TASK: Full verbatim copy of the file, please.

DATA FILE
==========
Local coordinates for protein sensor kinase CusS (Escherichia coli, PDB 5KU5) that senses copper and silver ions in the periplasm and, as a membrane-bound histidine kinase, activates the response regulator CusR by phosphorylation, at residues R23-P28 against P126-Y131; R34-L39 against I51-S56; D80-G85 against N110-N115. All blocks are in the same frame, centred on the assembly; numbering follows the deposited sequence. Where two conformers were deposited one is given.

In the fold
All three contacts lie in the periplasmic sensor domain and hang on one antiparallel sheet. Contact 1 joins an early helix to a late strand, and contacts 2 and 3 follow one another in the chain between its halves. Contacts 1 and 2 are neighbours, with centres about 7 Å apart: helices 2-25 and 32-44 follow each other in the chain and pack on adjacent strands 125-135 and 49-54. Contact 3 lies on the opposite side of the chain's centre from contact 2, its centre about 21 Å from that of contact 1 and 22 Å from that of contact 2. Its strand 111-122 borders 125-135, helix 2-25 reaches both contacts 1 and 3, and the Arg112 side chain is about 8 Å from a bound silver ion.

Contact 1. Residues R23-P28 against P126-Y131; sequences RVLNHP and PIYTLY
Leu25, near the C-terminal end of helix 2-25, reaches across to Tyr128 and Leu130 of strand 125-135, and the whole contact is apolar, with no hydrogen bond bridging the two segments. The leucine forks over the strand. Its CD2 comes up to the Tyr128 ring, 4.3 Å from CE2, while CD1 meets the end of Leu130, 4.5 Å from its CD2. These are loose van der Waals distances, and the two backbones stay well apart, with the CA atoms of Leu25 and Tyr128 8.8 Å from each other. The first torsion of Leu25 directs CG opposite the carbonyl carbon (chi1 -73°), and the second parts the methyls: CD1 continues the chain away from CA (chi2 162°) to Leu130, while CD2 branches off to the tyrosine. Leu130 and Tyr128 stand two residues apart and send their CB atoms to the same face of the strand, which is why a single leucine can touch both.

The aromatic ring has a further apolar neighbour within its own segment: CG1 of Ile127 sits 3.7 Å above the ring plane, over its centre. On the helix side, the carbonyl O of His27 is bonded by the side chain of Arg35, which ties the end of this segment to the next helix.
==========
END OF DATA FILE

Local coordinates for protein sensor kinase CusS (Escherichia coli, PDB 5KU5) that senses copper and silver ions in the periplasm and, as a membrane-bound histidine kinase, activates the response regulator CusR by phosphorylation, at residues R23-P28 against P126-Y131; R34-L39 against I51-S56; D80-G85 against N110-N115. All blocks are in the same frame, centred on the assembly; numbering follows the deposited sequence. Where two conformers were deposited one is given.

In the fold
All three contacts lie in the periplasmic sensor domain and hang on one antiparallel sheet. Contact 1 joins an early helix to a late strand, and contacts 2 and 3 follow one another in the chain between its halves. Contacts 1 and 2 are neighbours, with centres about 7 Å apart: helices 2-25 and 32-44 follow each other in the chain and pack on adjacent strands 125-135 and 49-54. Contact 3 lies on the opposite side of the chain's centre from contact 2, its centre about 21 Å from that of contact 1 and 22 Å from that of contact 2. Its strand 111-122 borders 125-135, helix 2-25 reaches both contacts 1 and 3, and the Arg112 side chain is about 8 Å from a bound silver ion.

Contact 1. Residues R23-P28 against P126-Y131; sequences RVLNHP and PIYTLY
Leu25, near the C-terminal end of helix 2-25, reaches across to Tyr128 and Leu130 of strand 125-135, and the whole contact is apolar, with no hydrogen bond bridging the two segments. The leucine forks over the strand. Its CD2 comes up to the Tyr128 ring, 4.3 Å from CE2, while CD1 meets the end of Leu130, 4.5 Å from its CD2. These are loose van der Waals distances, and the two backbones stay well apart, with the CA atoms of Leu25 and Tyr128 8.8 Å from each other. The first torsion of Leu25 directs CG opposite the carbonyl carbon (chi1 -73°), and the second parts the methyls: CD1 continues the chain away from CA (chi2 162°) to Leu130, while CD2 branches off to the tyrosine. Leu130 and Tyr128 stand two residues apart and send their CB atoms to the same face of the strand, which is why a single leucine can touch both.

The aromatic ring has a further apolar neighbour within its own segment: CG1 of Ile127 sits 3.7 Å above the ring plane, over its centre. On the helix side, the carbonyl O of His27 is bonded by the side chain of Arg35, which ties the end of this segment to the next helix.